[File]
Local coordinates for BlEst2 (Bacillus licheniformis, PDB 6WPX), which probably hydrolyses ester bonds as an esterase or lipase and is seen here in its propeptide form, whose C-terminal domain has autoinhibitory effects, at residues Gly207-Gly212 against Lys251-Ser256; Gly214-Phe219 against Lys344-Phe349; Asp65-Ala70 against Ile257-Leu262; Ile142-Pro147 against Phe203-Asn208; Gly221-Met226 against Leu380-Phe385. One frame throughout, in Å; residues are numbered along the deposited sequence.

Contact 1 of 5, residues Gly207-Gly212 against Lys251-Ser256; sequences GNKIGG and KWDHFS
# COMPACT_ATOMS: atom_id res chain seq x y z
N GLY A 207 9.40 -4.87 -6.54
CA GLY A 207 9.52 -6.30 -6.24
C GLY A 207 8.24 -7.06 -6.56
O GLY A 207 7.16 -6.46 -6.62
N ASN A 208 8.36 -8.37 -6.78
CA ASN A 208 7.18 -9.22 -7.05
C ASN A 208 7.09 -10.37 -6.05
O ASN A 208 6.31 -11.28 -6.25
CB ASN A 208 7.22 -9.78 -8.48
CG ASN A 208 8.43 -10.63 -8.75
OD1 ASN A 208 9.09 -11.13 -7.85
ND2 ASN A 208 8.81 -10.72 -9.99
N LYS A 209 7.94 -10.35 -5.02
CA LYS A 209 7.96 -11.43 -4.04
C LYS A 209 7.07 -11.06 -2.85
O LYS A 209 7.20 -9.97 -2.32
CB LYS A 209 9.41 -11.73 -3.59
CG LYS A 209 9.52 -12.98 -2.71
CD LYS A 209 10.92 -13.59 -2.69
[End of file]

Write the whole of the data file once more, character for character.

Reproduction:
Local coordinates for BlEst2 (Bacillus licheniformis, PDB 6WPX), which probably hydrolyses ester bonds as an esterase or lipase and is seen here in its propeptide form, whose C-terminal domain has autoinhibitory effects, at residues Gly207-Gly212 against Lys251-Ser256; Gly214-Phe219 against Lys344-Phe349; Asp65-Ala70 against Ile257-Leu262; Ile142-Pro147 against Phe203-Asn208; Gly221-Met226 against Leu380-Phe385. One frame throughout, in Å; residues are numbered along the deposited sequence.

Contact 1 of 5, residues Gly207-Gly212 against Lys251-Ser256; sequences GNKIGG and KWDHFS
# COMPACT_ATOMS: atom_id res chain seq x y z
N GLY A 207 9.40 -4.87 -6.54
CA GLY A 207 9.52 -6.30 -6.24
C GLY A 207 8.24 -7.06 -6.56
O GLY A 207 7.16 -6.46 -6.62
N ASN A 208 8.36 -8.37 -6.78
CA ASN A 208 7.18 -9.22 -7.05
C ASN A 208 7.09 -10.37 -6.05
O ASN A 208 6.31 -11.28 -6.25
CB ASN A 208 7.22 -9.78 -8.48
CG ASN A 208 8.43 -10.63 -8.75
OD1 ASN A 208 9.09 -11.13 -7.85
ND2 ASN A 208 8.81 -10.72 -9.99
N LYS A 209 7.94 -10.35 -5.02
CA LYS A 209 7.96 -11.43 -4.04
C LYS A 209 7.07 -11.06 -2.85
O LYS A 209 7.20 -9.97 -2.32
CB LYS A 209 9.41 -11.73 -3.59
CG LYS A 209 9.52 -12.98 -2.71
CD LYS A 209 10.92 -13.59 -2.69